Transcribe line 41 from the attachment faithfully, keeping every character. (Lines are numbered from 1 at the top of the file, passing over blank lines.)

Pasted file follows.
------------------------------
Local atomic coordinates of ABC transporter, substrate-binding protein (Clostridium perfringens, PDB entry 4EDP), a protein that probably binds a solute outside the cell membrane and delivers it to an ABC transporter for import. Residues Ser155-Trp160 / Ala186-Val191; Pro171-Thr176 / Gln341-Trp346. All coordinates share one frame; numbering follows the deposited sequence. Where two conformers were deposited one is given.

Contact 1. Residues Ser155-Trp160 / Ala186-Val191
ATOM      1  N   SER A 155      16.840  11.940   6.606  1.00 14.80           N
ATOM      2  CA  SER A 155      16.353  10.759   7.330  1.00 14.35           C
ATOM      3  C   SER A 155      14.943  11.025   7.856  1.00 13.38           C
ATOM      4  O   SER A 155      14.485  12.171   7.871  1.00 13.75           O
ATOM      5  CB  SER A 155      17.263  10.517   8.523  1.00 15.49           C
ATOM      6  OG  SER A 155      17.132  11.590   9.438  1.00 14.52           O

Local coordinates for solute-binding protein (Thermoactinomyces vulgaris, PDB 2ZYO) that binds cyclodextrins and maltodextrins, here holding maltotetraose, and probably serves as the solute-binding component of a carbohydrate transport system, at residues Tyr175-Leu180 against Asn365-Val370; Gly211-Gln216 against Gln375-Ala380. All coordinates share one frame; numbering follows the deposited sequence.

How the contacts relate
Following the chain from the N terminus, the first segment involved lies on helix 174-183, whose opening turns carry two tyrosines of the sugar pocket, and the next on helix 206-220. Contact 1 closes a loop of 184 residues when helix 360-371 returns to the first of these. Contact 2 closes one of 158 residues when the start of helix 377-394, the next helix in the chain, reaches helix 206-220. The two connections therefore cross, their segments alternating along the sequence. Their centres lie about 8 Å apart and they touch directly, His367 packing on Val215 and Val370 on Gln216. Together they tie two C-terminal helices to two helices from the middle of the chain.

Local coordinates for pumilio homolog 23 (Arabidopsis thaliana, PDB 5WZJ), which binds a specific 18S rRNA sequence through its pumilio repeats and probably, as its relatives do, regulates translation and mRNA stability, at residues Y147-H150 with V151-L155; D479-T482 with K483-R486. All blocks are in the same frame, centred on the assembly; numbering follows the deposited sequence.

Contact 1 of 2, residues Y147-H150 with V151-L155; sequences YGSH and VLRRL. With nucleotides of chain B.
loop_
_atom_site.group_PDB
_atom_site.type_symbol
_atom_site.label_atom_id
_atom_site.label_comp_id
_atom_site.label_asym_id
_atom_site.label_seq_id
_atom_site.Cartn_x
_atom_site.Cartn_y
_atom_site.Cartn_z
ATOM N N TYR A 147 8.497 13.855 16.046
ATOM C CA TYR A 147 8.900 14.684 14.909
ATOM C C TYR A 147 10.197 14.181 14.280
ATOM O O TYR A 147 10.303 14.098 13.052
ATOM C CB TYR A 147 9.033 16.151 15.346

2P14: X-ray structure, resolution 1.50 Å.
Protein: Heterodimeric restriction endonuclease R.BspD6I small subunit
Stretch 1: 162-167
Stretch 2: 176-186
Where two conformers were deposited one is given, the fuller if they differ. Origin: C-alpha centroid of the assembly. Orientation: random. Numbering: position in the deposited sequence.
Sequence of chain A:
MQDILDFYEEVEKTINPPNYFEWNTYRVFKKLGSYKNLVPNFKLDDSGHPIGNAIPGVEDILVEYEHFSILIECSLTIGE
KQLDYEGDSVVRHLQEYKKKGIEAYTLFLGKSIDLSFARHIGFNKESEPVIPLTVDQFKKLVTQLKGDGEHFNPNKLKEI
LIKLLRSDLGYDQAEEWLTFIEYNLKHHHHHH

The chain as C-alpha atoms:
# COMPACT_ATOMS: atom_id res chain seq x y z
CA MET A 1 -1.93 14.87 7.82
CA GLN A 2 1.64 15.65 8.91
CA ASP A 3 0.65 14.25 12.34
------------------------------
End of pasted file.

CA GLN A 2 1.64 15.65 8.91